Who profited most from the great fashion wars of the 1990s? Was it the denim tycoons, thumbing thick wads of dollar bills earned by selling reams of earth-toned fabric stitched together to make World-branded pants? Was it the hedge fund moguls who sold short the stock of Vision Street Wear just as berets and tank tops fell under the scrutiny of parking-lot fashion police? Perhaps the midpriced mall retailers such as Gap and Ralph Lauren who somehow managed to briefly appeal to otherwise streetwise and snobbish LA ledgelords? Maybe the Dickies executive who refused to give up on a market that at first viciously rejected Ed Templeton’s gentle embrace of highwater-styled “butthuggers?” Or the venture capitalist soothsayers who backed those textile alchemists that fused spandex with denim just as Jim Greco and Ali Boulala began to raise the wrist?
Over a decade later the landscape has flattened. A sort of fashion equilibrium has settled over the industry, matching the anything-goes mindset now prevailing across teamrider recruitment, video part chemistry and skatepark layouts. The peaks and valleys offered by yesteryear’s goofy boys and Hot Topic bracelet shoppers was superceded by the more sober-minded white tee/brown cord/Half-Cab set, sensibly fitting flannel shirts and the more recent revival of the raglan sleeve. At the same time the critical fawning over “Dog Town and Z-Boys,” combined with a solid 25 years’ worth of material to chew over, gave licence to a decade of mythmaking and nostalgic navel-gazing that at its nadir gave rise to a ponderous web blog site on the internet futilely attempting to ‘make sense of it all’ through wordy postings.
Assessing the current state of affairs in succinct, 1000-word equivalent snack-sized servings is the recently introduced Skartorialist site done by Kingpin/Blueprint affiliate Sam Ashley, which puts a pockmarked urethane spin on the moment-to-moment fashion photo blogs that have given rise to a bustling Ebay trade in pocket squares and Sears catalogues from the 1950s. It probably helps that Sam Ashley operates in close proximity to Londoners who have generally proven themselves to possess a more refined level of taste when it comes to fashion choices, Paul Carter’s striped Osiris swishy pants notwithstanding. The site’s frank presentation and skateboard-as-staple theme may have crossed the radar of the OG Sartorialist, who featured not one but two skate pics this week.
This is a concept well suited to an audience as prone to pick nits over personal dress to the point that a passing comment about one’s preference for plain-black t-shirts (versus the more typical plain white t) can prompt a freewheeling and at times soul-searching discourse on the psychological and moral divide between the black- and white-T camps, and how this may or may not reflect a similar but much-older debate revolving around corresponding color choices in women’s underwear. The site also provides for the sort of self-benchmarking popularized by Hotornot.com, and in this spirit I was encouraged to see Angus Morrison sporting a throwback Powell Peralta shirt similar to a ‘winged ripper’ number I got the other day, on some youthful dream fulfilled by disposable income that’s probably a sure sign of some middle-age doomsday ahead.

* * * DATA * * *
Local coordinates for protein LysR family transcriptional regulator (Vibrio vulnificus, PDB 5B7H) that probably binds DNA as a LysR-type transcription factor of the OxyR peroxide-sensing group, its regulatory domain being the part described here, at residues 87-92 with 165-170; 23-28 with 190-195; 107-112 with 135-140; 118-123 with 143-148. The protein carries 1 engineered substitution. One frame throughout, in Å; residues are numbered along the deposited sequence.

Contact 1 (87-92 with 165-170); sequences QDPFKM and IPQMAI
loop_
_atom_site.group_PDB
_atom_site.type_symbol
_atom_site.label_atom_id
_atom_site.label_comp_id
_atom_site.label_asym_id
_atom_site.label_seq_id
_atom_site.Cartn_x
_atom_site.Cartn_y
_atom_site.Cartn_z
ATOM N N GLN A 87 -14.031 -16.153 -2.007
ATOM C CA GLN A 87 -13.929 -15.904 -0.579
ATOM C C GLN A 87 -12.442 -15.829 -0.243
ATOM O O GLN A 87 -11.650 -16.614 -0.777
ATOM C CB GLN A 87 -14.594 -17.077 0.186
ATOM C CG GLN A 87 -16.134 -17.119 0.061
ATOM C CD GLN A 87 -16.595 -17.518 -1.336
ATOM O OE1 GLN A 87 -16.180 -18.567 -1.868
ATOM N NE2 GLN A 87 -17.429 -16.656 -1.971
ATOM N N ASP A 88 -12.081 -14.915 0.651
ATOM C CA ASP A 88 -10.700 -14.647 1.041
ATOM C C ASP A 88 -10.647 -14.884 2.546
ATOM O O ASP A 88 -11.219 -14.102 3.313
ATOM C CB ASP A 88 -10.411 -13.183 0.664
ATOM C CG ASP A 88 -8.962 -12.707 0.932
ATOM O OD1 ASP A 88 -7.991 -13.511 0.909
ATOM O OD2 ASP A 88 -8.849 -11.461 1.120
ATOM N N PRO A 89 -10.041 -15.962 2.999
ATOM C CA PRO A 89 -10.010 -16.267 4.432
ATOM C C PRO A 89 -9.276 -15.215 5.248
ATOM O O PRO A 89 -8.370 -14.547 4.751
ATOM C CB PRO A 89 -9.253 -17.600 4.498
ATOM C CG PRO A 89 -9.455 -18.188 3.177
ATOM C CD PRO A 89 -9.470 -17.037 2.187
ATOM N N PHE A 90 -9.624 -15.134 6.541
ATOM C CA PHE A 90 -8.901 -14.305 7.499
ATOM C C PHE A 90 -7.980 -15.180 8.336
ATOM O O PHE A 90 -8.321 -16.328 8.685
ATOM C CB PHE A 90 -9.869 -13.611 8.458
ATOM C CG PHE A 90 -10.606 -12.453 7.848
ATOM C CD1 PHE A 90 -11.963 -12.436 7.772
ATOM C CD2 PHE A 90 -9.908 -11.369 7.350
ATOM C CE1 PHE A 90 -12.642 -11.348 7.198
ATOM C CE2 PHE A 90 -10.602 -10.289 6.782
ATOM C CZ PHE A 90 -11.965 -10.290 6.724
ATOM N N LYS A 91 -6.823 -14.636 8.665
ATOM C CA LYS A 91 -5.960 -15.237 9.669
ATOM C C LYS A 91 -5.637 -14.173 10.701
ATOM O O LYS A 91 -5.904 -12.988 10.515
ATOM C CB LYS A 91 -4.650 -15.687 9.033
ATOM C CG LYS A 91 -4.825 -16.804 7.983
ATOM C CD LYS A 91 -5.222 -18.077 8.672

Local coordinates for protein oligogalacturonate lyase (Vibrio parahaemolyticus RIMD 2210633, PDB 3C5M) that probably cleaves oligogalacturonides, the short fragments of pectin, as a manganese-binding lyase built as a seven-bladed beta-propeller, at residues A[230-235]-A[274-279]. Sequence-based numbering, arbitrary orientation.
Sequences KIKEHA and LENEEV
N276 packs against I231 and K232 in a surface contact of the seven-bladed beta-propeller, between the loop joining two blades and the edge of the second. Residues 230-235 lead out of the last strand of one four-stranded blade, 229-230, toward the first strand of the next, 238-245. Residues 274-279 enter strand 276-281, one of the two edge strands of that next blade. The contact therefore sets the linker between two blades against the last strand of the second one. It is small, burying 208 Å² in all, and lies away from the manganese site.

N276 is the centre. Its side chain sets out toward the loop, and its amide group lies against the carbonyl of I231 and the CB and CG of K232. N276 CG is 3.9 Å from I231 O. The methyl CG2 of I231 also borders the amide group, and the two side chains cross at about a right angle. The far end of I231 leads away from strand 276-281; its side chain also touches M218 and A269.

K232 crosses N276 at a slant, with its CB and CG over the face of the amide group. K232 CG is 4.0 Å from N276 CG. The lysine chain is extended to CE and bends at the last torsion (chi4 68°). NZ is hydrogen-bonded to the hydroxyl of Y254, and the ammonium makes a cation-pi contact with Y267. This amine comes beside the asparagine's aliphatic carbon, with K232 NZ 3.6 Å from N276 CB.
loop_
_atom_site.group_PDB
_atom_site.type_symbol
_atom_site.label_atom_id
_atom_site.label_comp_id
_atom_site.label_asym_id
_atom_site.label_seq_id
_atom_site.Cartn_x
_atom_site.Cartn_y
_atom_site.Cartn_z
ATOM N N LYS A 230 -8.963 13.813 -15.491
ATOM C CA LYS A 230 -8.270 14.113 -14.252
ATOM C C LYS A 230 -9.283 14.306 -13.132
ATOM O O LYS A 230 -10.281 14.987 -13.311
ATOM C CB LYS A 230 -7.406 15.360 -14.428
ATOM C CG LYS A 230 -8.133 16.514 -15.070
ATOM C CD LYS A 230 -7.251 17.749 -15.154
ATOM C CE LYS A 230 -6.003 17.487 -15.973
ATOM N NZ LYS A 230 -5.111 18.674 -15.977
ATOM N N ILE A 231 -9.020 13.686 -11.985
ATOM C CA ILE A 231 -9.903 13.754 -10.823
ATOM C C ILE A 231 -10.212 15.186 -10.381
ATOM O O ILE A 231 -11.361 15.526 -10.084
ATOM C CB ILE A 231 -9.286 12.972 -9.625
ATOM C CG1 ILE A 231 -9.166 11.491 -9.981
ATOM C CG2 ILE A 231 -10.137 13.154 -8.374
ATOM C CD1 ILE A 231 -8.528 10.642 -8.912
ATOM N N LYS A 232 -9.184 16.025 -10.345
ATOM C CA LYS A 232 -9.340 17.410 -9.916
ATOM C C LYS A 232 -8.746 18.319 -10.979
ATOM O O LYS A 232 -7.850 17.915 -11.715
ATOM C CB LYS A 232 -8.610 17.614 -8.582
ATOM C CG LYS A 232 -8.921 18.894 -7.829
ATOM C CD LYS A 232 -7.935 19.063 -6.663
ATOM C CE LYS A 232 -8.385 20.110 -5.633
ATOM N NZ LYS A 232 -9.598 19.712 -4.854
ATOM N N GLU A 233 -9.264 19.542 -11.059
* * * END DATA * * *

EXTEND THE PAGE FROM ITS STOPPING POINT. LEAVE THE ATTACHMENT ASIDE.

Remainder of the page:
The role of outfit choices was cemented several years ago by a scientific poll conducted on the Slap message board, which found a majority of respondents agreeing that a bizarro outfit can detract from an otherwise legit photo, or video clip. The Skartorialist blog seems to keep time as folks in one corner of the world decide where the envelope needs pushing and where it is already folded nicely. For better or worse most of the dudes in the pics so far wouldn’t draw a second look at your typical mall or football stadium or Dave Matthews Band concert, which raises some interesting questions. Has the appetite for risk-taking on big handrails gone up at the same time dudes have become more wary of looking like a fool on the street? Does this conservatism mean sacrificing any role as early adopters of long-running themes? Who will start and fund the next JNCO? Are tall, stripey socks this year’s 59fifty hat? Do the duotoned pants backed by Garrett Hill and more recently Neil Smith represent the final frontier?
Tags: Blueprint, butthuggers, denim, equilibrium, Half-Cabs, hot pants, Hotornot.com, Kingpin, leather, London, New Era, New York, Ripper, Sam Ashley, Sartori, stretch pants, the Gap, the Plain White Tees, venture capital